Juicing controversy

Juicing seems to be a controversial subject.

Advocates say that lots of fruit and vegetable juices represent one of the simplest, fastest and most enjoyable routes to good health.

Critics claim that juicing is the first step on the road to processed food - and that it degrades the produce, gives a more rapid sugar hit - and removes valuable components of the original produce.

This essay is an opinion piece - which gives the author's answer to the question of if and when you should juice produce.

Juicing criticisms

Juicing is very often inferior, in many ways, to consuming produce whole.


  • ...leaves fat-soluble compounds bound up with the fibre;
  • ...systematically filters out valuable nutrients near the skin;
  • ...stops the tongue from detecting rotten, mouldy or parasitised produce;
  • ...results in atrophy of the teeth and jaws;
  • ...bypasses saliva - the first stage in digestion - and the first line of defense;
  • ...eliminates valuable fibre from produce - resulting in:
    • ...increased glycemic index;
    • ...more rapid absorbsion of sugar;
    • ...a sharper insulin spike;
    • ...reduced satieity;
    • ...slower passage through the digestive tract;
    • ...easier absorbsion of excessive doses;
    • ...blood sugar swings;
    • ...lack of benefit of fibre to the colon;
Juicing virtues

However juicing does have some virtues:

  • Eating more fruit and vegetables

    While it is widely agreed that eating more fruit and vegetables is generally a good idea, many find vegetables have palatability problems, and that there is a limit to the volume of celery they can be bothered to munch through.

    By improving the palatability of many vegetables, juicing can result in the consumption of produce which would not be easy or convenient to ingest whole.

    As a result, use of a juicer can increase fruit and vegetable consumption.

    Increased consumption of fruit and vegetable material can displace other less-desirable items from the diet.

  • Allowing access to high-quality nutrient sources

    The nutrients in some produce are protected against being eaten by the volume of indigestible fibre they come with.

    Cereal grasses - by most accounts - represent high quality nutritional sources. However the nutrients are practically inaccessible through being bound up with lots of fibre.

    Juicers can liberate the nutrients from the fibre, and allow convenient access to these fine foodstuffs.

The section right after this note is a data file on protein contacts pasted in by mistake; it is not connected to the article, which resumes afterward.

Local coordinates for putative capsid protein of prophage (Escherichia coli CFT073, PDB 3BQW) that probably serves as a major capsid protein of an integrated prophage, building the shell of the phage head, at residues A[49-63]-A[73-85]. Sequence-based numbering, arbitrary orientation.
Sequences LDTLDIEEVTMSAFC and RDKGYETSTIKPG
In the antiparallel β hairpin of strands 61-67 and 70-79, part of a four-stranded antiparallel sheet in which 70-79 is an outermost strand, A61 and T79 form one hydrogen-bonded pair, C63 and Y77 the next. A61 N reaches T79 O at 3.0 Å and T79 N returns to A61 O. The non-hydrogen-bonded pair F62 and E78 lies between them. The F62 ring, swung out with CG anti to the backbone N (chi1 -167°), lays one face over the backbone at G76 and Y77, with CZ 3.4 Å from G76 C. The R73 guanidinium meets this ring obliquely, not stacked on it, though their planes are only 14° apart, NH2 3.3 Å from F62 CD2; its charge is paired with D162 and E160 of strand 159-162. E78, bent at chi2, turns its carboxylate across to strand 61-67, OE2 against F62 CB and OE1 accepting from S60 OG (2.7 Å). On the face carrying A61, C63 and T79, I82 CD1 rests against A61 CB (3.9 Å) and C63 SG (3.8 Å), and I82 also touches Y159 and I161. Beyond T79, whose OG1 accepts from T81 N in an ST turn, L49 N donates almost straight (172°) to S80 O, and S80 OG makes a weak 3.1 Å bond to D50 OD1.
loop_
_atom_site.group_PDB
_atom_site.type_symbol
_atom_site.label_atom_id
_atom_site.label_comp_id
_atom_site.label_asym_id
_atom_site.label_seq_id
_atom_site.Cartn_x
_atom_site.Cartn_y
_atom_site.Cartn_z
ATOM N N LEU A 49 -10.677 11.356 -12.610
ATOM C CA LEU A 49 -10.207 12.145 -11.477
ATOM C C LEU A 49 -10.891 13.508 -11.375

• Fibre can trap foodstuffs in between the teeth

    Dental carries can be caused by fibres in fruit becoming stuck between the teeth - and holding bacterial food sources next to tooth enamel.

    By contrast, juice tends not to get stuck between the teeth.

    Indeed, exposure of the teeth, tongue - and the entire mouth - can be minimised - if the juice is consumed using a straw.

The impact of juice on blood sugar spikes can be reduced by diluting it with water - or by using a coarse screen that fails to filter out much fibre.

Reverse juicing

Examining some of the drawbacks of juicing suggests that separating the skin from the sugary pulp of some fruits may have some utility - if the fibrous pulp is eaten and the juice is discarded.

This gives access to the nutrients in the skin - without the burden of all the calories and carbohydrates in the juice.

Grapes are an interesting fruit to try this trick with.

However, this may result in undesirable concentrations of pesticides from the skins if some caution is not taken.


Juicing has numerous drawbacks - and it is good to be aware of them.

However a good juicer remains one of the most important pieces of food processing equipment for those interested in eating largely-raw diets.

Studies on the effects of blending, chewing and juicing

  1. Depletion and disruption of dietary fibre. Effects on satiety, plasma-glucose, and serum-insulin (juicing and disruption)
  2. The role of dietary fiber in satiety, glucose, and insulin: studies with fruit and fruit juice (juicing)
  3. Effects of one week juice fasting on lipid metabolism: a cohort study in healthy subjects (juicing and fasting)
  4. Swallowing food without chewing; a simple way to reduce postprandial glycaemia (disruption)
  5. Gastric emptying of a solid meal is accelerated by the removal of dietary fibre naturally present in food (juicing)
  6. Effects of food texture change on metabolic parameters: short- and long-term feeding patterns and body weight (satieity)
  7. Distribution of multiple pesticide residues in apple segments after home processing (pesticides)
  8. Behavioral, plasma, and calorimetric changes related to food texture modification in men (blending)
  9. The physical state of a meal affects hormone release and postprandial thermogenesis (blending)
  10. Physical state of meal affects gastric emptying, cholecystokinin release and satiety (blending)
  11. Lycopene in tomatoes: chemical and physical properties affected by food processing (blending)
  12. Food processing and lipid oxidation (disruption)
  13. Changes in carotenoids during processing and storage of foods (oxidation)
  14. A nursing home outbreak of Clostridium perfringens associated with pureed food (blending)

Tim Tyler | Contact | http://timtyler.org/